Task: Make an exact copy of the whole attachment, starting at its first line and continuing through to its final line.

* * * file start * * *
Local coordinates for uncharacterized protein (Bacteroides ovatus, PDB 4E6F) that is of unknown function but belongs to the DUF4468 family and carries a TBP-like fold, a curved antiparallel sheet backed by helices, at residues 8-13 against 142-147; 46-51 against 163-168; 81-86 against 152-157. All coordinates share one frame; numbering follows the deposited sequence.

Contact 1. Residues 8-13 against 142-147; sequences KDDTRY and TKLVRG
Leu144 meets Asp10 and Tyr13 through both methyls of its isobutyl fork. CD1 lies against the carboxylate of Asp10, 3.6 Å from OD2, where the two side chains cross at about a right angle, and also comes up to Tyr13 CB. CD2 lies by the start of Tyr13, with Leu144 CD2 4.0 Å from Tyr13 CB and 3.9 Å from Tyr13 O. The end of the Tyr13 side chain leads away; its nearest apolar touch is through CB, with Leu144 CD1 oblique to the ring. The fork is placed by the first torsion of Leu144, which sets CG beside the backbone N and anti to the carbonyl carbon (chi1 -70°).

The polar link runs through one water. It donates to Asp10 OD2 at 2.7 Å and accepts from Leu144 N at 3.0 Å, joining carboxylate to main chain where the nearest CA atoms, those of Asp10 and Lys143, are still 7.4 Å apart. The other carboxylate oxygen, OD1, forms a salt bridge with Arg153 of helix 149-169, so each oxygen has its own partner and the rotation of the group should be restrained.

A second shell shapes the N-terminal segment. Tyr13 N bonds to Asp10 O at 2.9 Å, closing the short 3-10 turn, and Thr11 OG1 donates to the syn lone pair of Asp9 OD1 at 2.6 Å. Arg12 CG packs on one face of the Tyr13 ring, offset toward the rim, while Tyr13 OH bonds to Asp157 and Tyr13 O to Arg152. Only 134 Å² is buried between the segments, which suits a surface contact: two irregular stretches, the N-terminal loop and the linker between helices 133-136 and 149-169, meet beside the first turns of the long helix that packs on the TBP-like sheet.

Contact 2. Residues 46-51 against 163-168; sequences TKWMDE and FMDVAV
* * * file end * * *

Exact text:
Local coordinates for uncharacterized protein (Bacteroides ovatus, PDB 4E6F) that is of unknown function but belongs to the DUF4468 family and carries a TBP-like fold, a curved antiparallel sheet backed by helices, at residues 8-13 against 142-147; 46-51 against 163-168; 81-86 against 152-157. All coordinates share one frame; numbering follows the deposited sequence.

Contact 1. Residues 8-13 against 142-147; sequences KDDTRY and TKLVRG
Leu144 meets Asp10 and Tyr13 through both methyls of its isobutyl fork. CD1 lies against the carboxylate of Asp10, 3.6 Å from OD2, where the two side chains cross at about a right angle, and also comes up to Tyr13 CB. CD2 lies by the start of Tyr13, with Leu144 CD2 4.0 Å from Tyr13 CB and 3.9 Å from Tyr13 O. The end of the Tyr13 side chain leads away; its nearest apolar touch is through CB, with Leu144 CD1 oblique to the ring. The fork is placed by the first torsion of Leu144, which sets CG beside the backbone N and anti to the carbonyl carbon (chi1 -70°).

The polar link runs through one water. It donates to Asp10 OD2 at 2.7 Å and accepts from Leu144 N at 3.0 Å, joining carboxylate to main chain where the nearest CA atoms, those of Asp10 and Lys143, are still 7.4 Å apart. The other carboxylate oxygen, OD1, forms a salt bridge with Arg153 of helix 149-169, so each oxygen has its own partner and the rotation of the group should be restrained.

A second shell shapes the N-terminal segment. Tyr13 N bonds to Asp10 O at 2.9 Å, closing the short 3-10 turn, and Thr11 OG1 donates to the syn lone pair of Asp9 OD1 at 2.6 Å. Arg12 CG packs on one face of the Tyr13 ring, offset toward the rim, while Tyr13 OH bonds to Asp157 and Tyr13 O to Arg152. Only 134 Å² is buried between the segments, which suits a surface contact: two irregular stretches, the N-terminal loop and the linker between helices 133-136 and 149-169, meet beside the first turns of the long helix that packs on the TBP-like sheet.

Contact 2. Residues 46-51 against 163-168; sequences TKWMDE and FMDVAV